Minsheng Lecture Made in Shanghai: Animation Films of Those Years 6: Classics Roaring Across the Horizon

SERIES

Made in Shanghai - Animation Films from the Golden Era

Venue

Guest

Lin Wenxiao, Yan Dingxian

Uproar in Heaven

The 1986 TV drama version of Journey to the West acquainted almost everyone with a monkey jumped out from stones, which is able to change into 72 kinds of shapes, jump 18,000 Li in an instant, and see into the monsters’ real shape with his eyes. Everyone calls him “Monkey King Sun Wukong.”
However, 25 years before that, Shanghai Animation Film Studio had produced a colored animation film named
Uproar in Heaven, which was the very first long animation film in the era where animation films were all short. The 2-episode film was produced after 4 years of polishing, and became the milestone of Chinese animation film history. In this work directed by “The Founding Father of Chinese Animation Film” Wan Laiming, the classical character Sun Wukong roared into the public vision, with a yellow top, tiger-skin skirt, red pants, and black boots, gaining favors from everyone.

Director Wan Laiming and art designer Zhang Guangyu was studying the character design of Uproar in Heaven in Beijing. There had been design sketches on the wall.

As the old Chinese saying goes: “Nothing is saddest than a dead heart, and nothing is happier than a finally fulfilled dream”, the production of this film fulfilled Wan Laiming’s dream, which he has claimed for 20 years. In 1954, Shanghai Animation Film Studio invited Wan Laiming to be the Art Consultant. 5 years later, Te Wei, the head of the studio, consulted him about the production of Uproar in Heaven, a project he had been dreaming for too long, and appointed a team which in today’s eyes is superb. 

What makes an animated character everlasting?
And what kind of stories and pictures makes an animation film classics?
Reviewing the production of Uproar in Heaven, the main framers of Shanghai Animation Film Studio can never ignore a vital role in production – Zhang Guangyu, the art designer. 1920s and the early 1930s witnessed the zenith of Zhang Guangyu’s comic creation. He spent 3 months to complete Xi You Man Ji, in which apparently the character Wu Kong is the prototype of the Monkey King in Uproar in Heaven.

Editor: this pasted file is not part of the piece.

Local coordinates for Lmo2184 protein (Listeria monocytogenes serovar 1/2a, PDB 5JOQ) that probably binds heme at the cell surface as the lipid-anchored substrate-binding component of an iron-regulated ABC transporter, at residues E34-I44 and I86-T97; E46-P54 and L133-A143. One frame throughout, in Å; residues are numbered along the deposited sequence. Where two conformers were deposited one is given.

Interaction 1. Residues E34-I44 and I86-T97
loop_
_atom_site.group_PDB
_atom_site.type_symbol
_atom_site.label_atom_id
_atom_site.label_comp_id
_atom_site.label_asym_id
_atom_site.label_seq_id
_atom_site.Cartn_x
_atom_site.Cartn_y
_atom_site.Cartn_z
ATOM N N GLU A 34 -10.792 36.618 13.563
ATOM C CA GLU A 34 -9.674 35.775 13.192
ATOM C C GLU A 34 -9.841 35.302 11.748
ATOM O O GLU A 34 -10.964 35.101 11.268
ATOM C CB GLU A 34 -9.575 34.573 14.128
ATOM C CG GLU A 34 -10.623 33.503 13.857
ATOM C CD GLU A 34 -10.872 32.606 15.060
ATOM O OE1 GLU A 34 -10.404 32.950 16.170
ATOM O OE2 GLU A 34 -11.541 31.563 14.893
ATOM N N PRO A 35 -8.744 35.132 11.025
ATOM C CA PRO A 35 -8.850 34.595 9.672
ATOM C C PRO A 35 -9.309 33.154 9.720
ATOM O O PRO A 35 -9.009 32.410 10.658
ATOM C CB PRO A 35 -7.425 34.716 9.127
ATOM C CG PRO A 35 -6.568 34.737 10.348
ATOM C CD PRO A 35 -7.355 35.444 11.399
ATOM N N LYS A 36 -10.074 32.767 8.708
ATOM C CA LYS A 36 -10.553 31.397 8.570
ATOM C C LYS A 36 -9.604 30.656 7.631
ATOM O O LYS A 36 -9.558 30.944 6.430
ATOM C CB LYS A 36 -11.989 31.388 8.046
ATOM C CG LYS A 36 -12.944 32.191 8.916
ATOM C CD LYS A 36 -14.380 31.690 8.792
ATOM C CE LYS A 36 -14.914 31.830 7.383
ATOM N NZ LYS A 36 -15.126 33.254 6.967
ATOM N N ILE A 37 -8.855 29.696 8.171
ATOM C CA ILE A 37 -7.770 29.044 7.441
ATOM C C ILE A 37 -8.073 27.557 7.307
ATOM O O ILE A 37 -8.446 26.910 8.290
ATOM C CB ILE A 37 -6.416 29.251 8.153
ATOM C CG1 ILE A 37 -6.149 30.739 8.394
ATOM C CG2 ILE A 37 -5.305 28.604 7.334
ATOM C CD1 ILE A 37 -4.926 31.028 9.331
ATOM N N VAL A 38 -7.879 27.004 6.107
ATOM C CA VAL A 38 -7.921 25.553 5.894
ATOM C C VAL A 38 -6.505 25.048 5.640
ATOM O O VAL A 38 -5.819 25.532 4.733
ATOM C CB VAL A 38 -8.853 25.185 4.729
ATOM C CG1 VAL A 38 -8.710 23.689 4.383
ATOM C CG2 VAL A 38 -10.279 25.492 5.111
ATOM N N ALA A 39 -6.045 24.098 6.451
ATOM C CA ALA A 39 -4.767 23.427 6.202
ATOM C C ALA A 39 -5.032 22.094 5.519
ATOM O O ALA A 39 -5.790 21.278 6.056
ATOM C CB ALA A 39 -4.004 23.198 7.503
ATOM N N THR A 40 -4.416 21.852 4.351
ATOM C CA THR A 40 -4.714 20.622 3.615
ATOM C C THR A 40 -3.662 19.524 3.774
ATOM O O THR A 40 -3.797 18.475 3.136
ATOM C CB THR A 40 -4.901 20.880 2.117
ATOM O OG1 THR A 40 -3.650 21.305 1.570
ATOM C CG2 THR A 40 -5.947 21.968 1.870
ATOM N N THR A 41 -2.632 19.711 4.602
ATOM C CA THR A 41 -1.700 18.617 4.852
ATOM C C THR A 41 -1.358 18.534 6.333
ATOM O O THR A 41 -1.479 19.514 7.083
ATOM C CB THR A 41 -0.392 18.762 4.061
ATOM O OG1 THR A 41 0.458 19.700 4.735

“All the character in the film were first designed by Zhang Guangyu, the professor of Central Academy of Fine Arts. When he was creating and living in the Overseas Chinese Hotel in 1961, the vice director and I delivered paints to him there.” According to Yan Dingxian’s memory, the director Wan Laiming was not that satisfied with the first three Monkey King designs, seeing the first as too comic, the second too theatre accessory, and the third too wild, with intense feathers on his head which increase the difficulty of animating. The director asked for a Monkey King that is “Outstanding in the look, simple in the structure, and vivid in color.” As a junior then, Yan Dingxian boldly revised the character feature, which was selected to be the final look in 1960.
At that year, Yan Dingxian was appointed as the leader of Artworks (artworks refers to the drawing the pictures of the scene from the beginning to the end on the paper as a line), the same group with his wife Lin Wenxiao. In films, there are 24 frames within a second; the animation film was demanded to include 12 pictures within a second, which is apparently an enormous load of work. It was not rare for the team to continued working after an 8-hour-work day, in order to ensure that the production is on time. There were over 10,000 manuscripts drawn during the production.
When the artwork team was designing actions, they learned from Peking Opera, and invited a Mr. Zheng, who was then a prestigious “Southern Monkey King”, to give lectures at Shanghai Animation Film Studio, about how to shape a character. The team observed the basic movements the teachers from Peking Opera troupe taught to the actors; they also watched lots of operas, e.g. Eighteen Arhats Fight the Monkey King, Uproar in Heaven, to absorb the features of Chinese culture and arts.  
In the process of artwork designing, the director only told the intention to the team, leaving the details for workers to imagine. It took Yan Dingxian and Lin Wenxiao quite a lot of work to make the scene Four Heavenly King Versus Sun Wu Kong to be contented. How to present the intense fight? Yan Dingxian referred to the original novel, only to find that the description of fighting is also limited. Then he went to the temple to observe the four weapons “Feng Tiao Yu Shun” of the four heavenly kings, which led him to the scene of Sun Wu Kong making countless shields to fight against swords, and the little monkeys getting striked down by the sound of pipa.

  • The manuscript of characters of Uproar in Heaven by Zhang Guangyu

  • The manuscript of characters of Uproar in Heaven by Zhang Guangyu

  • The final manuscript of Sun Wukong (Provided by Yan Dingxian)

  • The artwork team of Uproar in Heaven